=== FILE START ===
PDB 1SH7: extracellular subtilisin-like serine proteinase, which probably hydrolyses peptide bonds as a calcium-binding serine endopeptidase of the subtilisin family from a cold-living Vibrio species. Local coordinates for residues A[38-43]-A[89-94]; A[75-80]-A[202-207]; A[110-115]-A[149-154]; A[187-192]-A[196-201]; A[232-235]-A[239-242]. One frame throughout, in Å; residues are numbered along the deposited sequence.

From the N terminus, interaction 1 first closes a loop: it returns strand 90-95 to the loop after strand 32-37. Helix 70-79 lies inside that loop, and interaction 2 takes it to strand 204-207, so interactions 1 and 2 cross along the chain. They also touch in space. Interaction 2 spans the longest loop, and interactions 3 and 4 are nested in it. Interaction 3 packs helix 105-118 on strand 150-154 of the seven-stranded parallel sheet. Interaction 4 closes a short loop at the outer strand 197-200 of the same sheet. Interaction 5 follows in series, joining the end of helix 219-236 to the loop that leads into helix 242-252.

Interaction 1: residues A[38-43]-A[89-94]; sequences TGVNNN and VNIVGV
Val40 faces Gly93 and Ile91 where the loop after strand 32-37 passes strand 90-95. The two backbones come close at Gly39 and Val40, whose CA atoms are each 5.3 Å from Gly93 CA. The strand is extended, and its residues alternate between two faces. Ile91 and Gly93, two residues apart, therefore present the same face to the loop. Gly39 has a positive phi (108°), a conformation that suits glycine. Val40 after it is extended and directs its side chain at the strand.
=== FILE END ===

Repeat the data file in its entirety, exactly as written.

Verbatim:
PDB 1SH7: extracellular subtilisin-like serine proteinase, which probably hydrolyses peptide bonds as a calcium-binding serine endopeptidase of the subtilisin family from a cold-living Vibrio species. Local coordinates for residues A[38-43]-A[89-94]; A[75-80]-A[202-207]; A[110-115]-A[149-154]; A[187-192]-A[196-201]; A[232-235]-A[239-242]. One frame throughout, in Å; residues are numbered along the deposited sequence.

From the N terminus, interaction 1 first closes a loop: it returns strand 90-95 to the loop after strand 32-37. Helix 70-79 lies inside that loop, and interaction 2 takes it to strand 204-207, so interactions 1 and 2 cross along the chain. They also touch in space. Interaction 2 spans the longest loop, and interactions 3 and 4 are nested in it. Interaction 3 packs helix 105-118 on strand 150-154 of the seven-stranded parallel sheet. Interaction 4 closes a short loop at the outer strand 197-200 of the same sheet. Interaction 5 follows in series, joining the end of helix 219-236 to the loop that leads into helix 242-252.

Interaction 1: residues A[38-43]-A[89-94]; sequences TGVNNN and VNIVGV
Val40 faces Gly93 and Ile91 where the loop after strand 32-37 passes strand 90-95. The two backbones come close at Gly39 and Val40, whose CA atoms are each 5.3 Å from Gly93 CA. The strand is extended, and its residues alternate between two faces. Ile91 and Gly93, two residues apart, therefore present the same face to the loop. Gly39 has a positive phi (108°), a conformation that suits glycine. Val40 after it is extended and directs its side chain at the strand.